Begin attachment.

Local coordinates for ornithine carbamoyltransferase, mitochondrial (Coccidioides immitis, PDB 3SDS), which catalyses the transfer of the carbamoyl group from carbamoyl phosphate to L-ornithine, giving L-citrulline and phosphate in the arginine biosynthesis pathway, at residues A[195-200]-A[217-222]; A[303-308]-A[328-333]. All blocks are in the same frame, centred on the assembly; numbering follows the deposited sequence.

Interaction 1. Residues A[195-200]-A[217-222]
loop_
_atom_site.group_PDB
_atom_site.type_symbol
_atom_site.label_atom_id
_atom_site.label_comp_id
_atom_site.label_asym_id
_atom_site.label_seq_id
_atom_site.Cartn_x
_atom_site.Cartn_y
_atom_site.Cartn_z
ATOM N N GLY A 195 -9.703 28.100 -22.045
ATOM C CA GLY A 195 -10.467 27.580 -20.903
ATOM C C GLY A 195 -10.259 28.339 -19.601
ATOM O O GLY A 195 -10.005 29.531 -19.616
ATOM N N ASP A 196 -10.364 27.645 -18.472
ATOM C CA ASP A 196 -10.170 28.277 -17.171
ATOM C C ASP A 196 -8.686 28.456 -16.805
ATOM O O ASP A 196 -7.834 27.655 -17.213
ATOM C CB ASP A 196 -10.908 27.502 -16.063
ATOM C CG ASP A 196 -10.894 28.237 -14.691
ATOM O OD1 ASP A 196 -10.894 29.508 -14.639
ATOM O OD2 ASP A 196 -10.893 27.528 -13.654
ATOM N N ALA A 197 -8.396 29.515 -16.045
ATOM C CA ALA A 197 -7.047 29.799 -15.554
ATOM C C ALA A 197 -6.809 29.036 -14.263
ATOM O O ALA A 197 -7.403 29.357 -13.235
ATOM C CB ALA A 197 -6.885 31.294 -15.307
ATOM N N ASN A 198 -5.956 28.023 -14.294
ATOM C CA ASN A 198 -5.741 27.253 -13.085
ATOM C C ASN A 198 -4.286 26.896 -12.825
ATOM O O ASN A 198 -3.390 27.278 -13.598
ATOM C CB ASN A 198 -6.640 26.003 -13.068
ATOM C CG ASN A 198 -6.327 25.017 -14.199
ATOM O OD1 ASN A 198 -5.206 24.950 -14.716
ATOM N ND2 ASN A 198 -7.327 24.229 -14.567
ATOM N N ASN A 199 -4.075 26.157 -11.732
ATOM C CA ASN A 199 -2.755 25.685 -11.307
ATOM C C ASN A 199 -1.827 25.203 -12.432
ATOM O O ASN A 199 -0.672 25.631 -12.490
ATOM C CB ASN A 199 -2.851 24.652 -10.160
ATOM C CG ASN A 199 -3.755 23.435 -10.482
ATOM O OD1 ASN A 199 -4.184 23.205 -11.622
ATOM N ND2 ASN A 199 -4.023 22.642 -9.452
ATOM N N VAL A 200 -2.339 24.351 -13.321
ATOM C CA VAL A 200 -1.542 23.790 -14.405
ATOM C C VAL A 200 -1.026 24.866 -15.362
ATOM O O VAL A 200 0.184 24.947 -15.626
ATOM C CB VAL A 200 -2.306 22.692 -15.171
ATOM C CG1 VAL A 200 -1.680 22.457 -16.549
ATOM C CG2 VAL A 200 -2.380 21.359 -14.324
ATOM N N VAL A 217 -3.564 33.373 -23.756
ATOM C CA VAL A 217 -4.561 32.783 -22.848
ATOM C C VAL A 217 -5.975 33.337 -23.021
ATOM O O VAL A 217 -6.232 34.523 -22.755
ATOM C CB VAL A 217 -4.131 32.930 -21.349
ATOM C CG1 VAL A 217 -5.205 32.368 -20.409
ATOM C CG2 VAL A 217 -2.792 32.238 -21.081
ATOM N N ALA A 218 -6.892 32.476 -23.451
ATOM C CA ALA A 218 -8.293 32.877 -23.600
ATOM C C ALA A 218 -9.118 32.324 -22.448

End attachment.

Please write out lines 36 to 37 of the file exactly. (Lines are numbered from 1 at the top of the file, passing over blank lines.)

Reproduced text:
ATOM O OD1 ASN A 198 -5.206 24.950 -14.716
ATOM N ND2 ASN A 198 -7.327 24.229 -14.567